Our work

Social investment

Catalysing growth

We invest in the people and organisations working to promote equality and create opportunity

We provide financial support to innovative nonprofit projects and organisations that support skills development, employment and job creation, and which benefit the wider community.

Since 2018, our social investment work has focused on improving income opportunities among vulnerable segments of society, and accelerating the rise of social enterprises. Our goal is to use strategic grantmaking to create large-scale, sustainable impact – across multiple sectors.

What we fund

Social Entrepreneurship Grant

Social enterprises are businesses motivated by purpose, as well as profit, and with a mission to benefit society. We invest in business incubators and accelerators that work with social startups, and which use training, expertise and mentorship to help early-stage entrepreneurs flourish. Financial support can be spent in multiple ways – based on our, and the organisation’s, mutual interests – with the goal of helping more social enterprises move from ideation to impact, and to sustainability.

Our impact

Hear how our grantees are benefiting their communities

Setting students on the pathway to success

For high school students growing up under the shadow of automation and a rapidly changing labour market, choosing a university specialism can be a difficult and alarming process.

It’s for this reason that the Committee for Social Development, an Arqa-based nonprofit, launched a virtual platform designed to help students make informed decisions about their higher education.

The Discovery Platform empowers young students with online career advice and access to course choices. Students are asked two rounds of questions, which help them to select subjects based on their personal interests, as well as their potential and capabilities. 

“We wanted to address the gap in the provision of relevant information, advice and self-assessment among secondary school graduates,” says Yasser Bakkar, project manager at Discovery Platform.

The portal was built and launched with grant support from King Khalid Foundation, awarded in 2016. Two years from its launch, Discovery Platform has around 200,000 registered users, and receives between 2,500 and 3,000 visits per month – and up to 500 a day in peak season.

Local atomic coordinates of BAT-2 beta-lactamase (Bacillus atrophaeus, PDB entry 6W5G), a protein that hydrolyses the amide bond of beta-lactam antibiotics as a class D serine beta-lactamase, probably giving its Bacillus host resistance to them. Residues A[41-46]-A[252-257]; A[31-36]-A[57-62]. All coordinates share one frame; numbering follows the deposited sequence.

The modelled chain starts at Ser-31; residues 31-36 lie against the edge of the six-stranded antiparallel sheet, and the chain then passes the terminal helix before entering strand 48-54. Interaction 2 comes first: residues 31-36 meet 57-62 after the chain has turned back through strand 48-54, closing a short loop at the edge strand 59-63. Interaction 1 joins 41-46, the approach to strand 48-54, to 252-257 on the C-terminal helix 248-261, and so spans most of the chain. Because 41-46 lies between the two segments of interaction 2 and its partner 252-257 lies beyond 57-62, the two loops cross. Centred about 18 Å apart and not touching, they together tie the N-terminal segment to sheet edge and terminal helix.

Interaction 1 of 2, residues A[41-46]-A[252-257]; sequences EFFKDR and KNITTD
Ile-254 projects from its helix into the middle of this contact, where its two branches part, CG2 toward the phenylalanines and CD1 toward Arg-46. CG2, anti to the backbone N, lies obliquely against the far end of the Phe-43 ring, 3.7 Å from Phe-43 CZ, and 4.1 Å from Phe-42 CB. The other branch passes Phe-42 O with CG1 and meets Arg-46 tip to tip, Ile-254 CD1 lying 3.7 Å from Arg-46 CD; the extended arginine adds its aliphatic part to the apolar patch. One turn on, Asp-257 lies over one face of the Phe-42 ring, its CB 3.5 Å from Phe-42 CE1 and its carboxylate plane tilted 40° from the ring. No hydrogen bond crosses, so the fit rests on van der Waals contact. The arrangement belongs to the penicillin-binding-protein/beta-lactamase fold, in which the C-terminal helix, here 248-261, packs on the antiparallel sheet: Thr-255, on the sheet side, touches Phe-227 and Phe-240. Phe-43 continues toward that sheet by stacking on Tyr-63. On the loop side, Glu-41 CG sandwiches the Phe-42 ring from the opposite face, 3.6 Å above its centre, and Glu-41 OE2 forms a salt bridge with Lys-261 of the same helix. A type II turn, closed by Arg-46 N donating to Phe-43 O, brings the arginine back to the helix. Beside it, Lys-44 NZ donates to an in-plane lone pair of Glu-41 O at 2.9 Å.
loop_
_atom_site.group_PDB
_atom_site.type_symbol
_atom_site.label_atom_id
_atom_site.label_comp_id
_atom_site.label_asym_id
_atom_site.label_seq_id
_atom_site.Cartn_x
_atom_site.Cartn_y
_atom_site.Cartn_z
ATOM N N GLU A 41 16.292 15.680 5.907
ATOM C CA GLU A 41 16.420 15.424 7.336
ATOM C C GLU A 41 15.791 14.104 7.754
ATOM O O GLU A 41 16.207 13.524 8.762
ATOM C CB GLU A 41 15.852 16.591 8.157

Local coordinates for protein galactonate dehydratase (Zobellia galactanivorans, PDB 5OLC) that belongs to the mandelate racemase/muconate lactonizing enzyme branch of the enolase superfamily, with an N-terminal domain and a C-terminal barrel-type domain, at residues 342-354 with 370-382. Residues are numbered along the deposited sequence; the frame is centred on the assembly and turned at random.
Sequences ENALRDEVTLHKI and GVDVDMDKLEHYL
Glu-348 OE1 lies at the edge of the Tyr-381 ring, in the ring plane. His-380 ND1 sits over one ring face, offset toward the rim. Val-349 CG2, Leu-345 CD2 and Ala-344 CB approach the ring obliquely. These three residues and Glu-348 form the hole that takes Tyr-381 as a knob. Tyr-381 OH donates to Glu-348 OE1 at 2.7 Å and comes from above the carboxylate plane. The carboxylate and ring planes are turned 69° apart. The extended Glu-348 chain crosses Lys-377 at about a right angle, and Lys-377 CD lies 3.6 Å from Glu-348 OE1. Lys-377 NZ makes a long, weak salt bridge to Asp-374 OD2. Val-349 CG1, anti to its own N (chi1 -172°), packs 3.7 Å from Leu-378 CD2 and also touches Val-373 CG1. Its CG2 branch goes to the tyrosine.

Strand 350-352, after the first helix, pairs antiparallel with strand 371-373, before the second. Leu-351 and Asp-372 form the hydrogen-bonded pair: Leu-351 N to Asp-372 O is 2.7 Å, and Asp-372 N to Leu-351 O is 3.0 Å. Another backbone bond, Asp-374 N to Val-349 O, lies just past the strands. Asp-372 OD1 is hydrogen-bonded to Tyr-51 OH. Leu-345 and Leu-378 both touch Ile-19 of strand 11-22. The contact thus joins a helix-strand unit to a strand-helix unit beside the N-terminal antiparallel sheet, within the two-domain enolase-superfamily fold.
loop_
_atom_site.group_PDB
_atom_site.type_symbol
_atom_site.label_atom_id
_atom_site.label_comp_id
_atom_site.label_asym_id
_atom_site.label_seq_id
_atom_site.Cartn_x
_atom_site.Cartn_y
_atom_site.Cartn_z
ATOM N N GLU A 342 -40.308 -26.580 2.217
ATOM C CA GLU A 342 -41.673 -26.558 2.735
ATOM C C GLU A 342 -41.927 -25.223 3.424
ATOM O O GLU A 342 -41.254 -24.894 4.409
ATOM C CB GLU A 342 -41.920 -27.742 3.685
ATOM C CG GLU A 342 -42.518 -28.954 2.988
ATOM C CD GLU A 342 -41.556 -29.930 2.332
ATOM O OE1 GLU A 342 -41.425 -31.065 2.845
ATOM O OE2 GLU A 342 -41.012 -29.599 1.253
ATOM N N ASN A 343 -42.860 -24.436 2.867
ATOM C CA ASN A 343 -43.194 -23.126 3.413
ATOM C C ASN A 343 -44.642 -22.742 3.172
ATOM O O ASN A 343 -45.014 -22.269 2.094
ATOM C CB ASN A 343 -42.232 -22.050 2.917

“This is a unique project that is helping Saudi youth to make better choices about their future,” says Bakkar, “which ultimately means better choices for our country.”

Empowering women through green business

In already unequal societies, women are often the most vulnerable. Many carry the double burden of poverty, and caregiving, with little access to opportunity to improve their circumstances.

Since 1976, Al Faisaliya Women’s Welfare Society has helped to financially and socially empower more than 2,000 of Jeddah’s low-income widows, divorcees and prisoners’ families. And in 2014, when King Khalid Foundation launched a competition asking Saudi-based charities to design a profit-driven initiative, Al Faisaliya was one of the first to respond.

The organisation’s innovative Ajr wa Nadhafa project proposed offering needy families payment in exchange for collecting recycled plastic and paper. Supported by funding from King Khalid Foundation, Al Faisaliya placed 80 recycling containers in schools, homes and hotels, and hosted workshops that trained women in how to create art or useful accessories from recyclables.

The revenue helped fund Al Faisaliya’s programmes, and at the same time, led to an increase in environmental awareness in the community.

Today, Ajr wa Nadhafa is a self-sustaining project, and Al Faisaliya plans to roll it out across Jeddah in support of more low-income families.

“King Khalid Foundation is our partner in sustainable social development,” says Kholoud Al Quthami, PR manager at the nonprofit. “We’re proud to have collaborated with them, and seen the impact we have.”

Skilling Medina’s women out of the margins

When vulnerable women in Medina need help, they turn to Taiba Women’s Association for Social Development. Since 1979, the organisation has been providing financial support and skills training to help get women who are divorced, or who have suffered domestic abuse, back on their feet.

The nonprofit’s impactful work earned them a grant from King Khalid Foundation in 2015, which helped Taiba to increase the number of women it was helping with medical care, psychological support, legal advice and vocational training from 60 to 110.

Today, 20 of them have found jobs, while six of them have started their own businesses, selling spices, soap and accessories.

“The support the project received from King Khalid Foundation was wonderful,” says Bosaina Ali, financial and social support manager at Taiba.

“Thanks to the initial grant and their ongoing support, we’re able to continue running this project ourselves, and to help more women become active participants in society.”